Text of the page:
Erdkinder - The Montessori Answer To Adolescence

If you needed to, could you build a home to live in? Could you cook a whole, nutritious meal from scratch? Could you sew clothing for your family if department stores disappeared? If there was a local or national disaster, could your community feed itself and access clean water or are they dependent on other regions, as are most urban areas, for these very basics of life? If it was up to you to see to your own survival, how do think you'd make out?

The truth for most of us is that we graduated from public high schools that let us walk out their doors with so few skills for actual human living, we'd last about a month if we found ourselves set down on a rural farm. Even if we studied textbook geometry, we'd be scratching our heads trying to apply this to putting a roof on a barn. Even if we studied chemistry, we might poison ourselves by improper testing of a well. And how bizarre is it that graduates from basic math courses spend their lives unable to balance a checkbook?

picture of a farm

But what if, when we were 12, we went to live with an uncle and aunt on a farm? Oh, there might be some nice books around if we wanted to read up on crop rotation, mixing milk paint or understanding weather patterns, but for the most part, we would spend our time working alongside the grownups as apprentices. We would care for the animals, sow and harvest the crops, and cook the meals. We would spend most of our time out in the sunshine, working on something real that taught us lessons about ourselves, human nature, and the planet on which we live.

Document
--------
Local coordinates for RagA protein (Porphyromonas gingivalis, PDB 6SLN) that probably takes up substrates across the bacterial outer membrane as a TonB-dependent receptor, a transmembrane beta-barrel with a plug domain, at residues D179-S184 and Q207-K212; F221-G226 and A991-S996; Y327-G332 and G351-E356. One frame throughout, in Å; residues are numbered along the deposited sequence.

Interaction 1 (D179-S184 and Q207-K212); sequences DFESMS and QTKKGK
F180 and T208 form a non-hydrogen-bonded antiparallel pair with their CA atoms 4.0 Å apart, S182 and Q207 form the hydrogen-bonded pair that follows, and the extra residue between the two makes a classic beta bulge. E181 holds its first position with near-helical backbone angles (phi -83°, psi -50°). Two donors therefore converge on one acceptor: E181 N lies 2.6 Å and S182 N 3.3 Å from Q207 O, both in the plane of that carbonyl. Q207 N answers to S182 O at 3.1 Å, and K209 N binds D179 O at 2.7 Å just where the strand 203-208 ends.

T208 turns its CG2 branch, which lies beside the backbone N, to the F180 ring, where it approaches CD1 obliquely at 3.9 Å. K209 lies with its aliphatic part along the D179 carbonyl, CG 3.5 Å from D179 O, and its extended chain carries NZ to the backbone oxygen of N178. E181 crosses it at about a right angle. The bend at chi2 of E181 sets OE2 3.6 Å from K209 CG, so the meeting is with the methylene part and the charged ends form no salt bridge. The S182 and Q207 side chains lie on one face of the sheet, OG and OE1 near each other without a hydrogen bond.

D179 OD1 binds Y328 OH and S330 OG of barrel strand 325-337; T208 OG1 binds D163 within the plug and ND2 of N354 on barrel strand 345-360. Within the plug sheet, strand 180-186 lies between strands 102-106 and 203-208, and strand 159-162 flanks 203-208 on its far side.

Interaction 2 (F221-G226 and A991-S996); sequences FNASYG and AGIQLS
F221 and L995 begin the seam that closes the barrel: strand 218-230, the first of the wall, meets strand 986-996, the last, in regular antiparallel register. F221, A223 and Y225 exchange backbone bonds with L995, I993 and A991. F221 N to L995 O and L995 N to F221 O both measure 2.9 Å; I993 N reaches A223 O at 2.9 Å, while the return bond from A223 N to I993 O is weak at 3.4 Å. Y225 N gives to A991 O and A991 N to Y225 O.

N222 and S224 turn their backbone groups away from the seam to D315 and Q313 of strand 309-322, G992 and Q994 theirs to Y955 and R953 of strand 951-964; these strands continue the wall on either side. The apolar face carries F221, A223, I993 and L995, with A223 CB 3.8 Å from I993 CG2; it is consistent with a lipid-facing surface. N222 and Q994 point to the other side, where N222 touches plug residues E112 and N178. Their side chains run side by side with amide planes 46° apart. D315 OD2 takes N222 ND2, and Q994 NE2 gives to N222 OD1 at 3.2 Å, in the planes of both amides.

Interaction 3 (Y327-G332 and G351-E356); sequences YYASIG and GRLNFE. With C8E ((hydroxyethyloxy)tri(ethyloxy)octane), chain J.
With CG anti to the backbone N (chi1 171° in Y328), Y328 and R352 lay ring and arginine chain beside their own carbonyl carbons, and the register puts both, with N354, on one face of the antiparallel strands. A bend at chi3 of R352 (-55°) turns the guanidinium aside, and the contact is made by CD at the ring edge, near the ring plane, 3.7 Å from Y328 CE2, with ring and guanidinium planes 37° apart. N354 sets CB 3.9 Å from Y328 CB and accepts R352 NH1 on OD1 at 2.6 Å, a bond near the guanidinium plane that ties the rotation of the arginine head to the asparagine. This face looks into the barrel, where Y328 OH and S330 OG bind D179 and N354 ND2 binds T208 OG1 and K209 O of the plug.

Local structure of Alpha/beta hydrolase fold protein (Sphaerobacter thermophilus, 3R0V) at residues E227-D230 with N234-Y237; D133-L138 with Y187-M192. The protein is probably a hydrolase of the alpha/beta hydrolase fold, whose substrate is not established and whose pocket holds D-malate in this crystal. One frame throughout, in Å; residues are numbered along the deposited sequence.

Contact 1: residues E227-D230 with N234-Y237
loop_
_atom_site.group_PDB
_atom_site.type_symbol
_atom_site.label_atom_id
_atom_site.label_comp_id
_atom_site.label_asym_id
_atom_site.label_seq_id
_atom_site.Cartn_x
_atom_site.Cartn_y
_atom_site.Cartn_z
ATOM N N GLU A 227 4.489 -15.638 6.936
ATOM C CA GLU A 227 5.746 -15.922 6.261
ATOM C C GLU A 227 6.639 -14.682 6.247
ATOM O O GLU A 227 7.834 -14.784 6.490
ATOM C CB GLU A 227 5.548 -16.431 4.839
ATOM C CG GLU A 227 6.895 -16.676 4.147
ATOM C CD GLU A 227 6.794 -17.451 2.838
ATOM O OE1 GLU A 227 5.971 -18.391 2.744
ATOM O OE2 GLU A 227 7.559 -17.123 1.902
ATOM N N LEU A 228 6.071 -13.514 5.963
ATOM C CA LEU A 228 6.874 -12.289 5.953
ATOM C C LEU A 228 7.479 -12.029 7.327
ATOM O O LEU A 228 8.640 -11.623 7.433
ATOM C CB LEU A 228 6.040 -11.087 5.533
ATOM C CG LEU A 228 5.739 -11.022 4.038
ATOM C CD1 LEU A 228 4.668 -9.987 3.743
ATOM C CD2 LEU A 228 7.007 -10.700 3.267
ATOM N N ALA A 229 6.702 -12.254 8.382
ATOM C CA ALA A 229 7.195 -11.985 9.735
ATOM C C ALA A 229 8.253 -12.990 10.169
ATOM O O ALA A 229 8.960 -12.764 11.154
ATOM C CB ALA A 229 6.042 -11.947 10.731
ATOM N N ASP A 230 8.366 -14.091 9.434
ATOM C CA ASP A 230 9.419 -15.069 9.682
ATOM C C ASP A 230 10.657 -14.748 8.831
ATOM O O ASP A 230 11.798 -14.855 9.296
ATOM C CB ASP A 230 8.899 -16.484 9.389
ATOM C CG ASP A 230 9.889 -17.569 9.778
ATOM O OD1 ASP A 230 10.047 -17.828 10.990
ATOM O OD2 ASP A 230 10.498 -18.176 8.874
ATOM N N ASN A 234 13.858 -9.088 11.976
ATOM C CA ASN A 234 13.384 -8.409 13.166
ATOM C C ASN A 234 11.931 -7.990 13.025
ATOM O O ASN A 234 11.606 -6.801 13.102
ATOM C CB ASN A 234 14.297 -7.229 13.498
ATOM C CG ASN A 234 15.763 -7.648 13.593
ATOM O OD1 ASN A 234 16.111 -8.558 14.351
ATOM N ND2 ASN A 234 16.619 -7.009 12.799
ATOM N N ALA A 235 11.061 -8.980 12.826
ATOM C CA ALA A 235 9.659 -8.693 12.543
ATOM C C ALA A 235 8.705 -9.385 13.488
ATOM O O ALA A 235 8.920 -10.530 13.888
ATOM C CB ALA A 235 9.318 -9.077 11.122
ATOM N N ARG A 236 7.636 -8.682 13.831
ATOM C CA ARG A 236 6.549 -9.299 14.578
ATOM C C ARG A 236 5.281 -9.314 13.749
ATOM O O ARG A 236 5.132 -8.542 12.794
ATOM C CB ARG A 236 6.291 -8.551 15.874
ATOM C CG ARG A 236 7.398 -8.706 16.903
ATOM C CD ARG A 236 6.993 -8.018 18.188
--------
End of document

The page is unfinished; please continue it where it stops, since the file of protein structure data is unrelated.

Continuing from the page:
Taking Kids Out of Limbo by Getting Real

In the words of Dr. Maria Montessori:

""My vision of the future is no longer of people taking exams and proceeding on that verificationfrom that secondary school to the university, but of individuals passing from one stage ofindependence to a higher [one], by means of their own activity, through their own effort or will,which constitutes the inner evolution of the individual."

It isn't what we're used to in today's world, but Einstein certainly agreed:

"Precious things are conveyed to the younger generation through personal contact with those who teach, not - or at least not in the main - through textbooks. It is this that primarilyconstitutes and preserves culture."

In an Erdkinder program, the children live on a farm and their 'schooling' consists of running the farm as a business, including caring for the animals and tending the crops. Interspersed with these weighty tasks are academic studies based on real books and field trips. The goal of Erdkinder (German for Earth-Children) is to produce adults who are equipped with the confidence in themselves and actual skills to live in the real world.

The Humane Kindness of Erdkinder

In older societies, peoples mark the passage into adulthood by various ceremonies. Inuit boys go on a vision quest. In other cultures, taking part in one's first game hunt marked the entry into adulthood. After this, the boy was considered a man by the culture and expected to assume all of the responsibilities of manhood.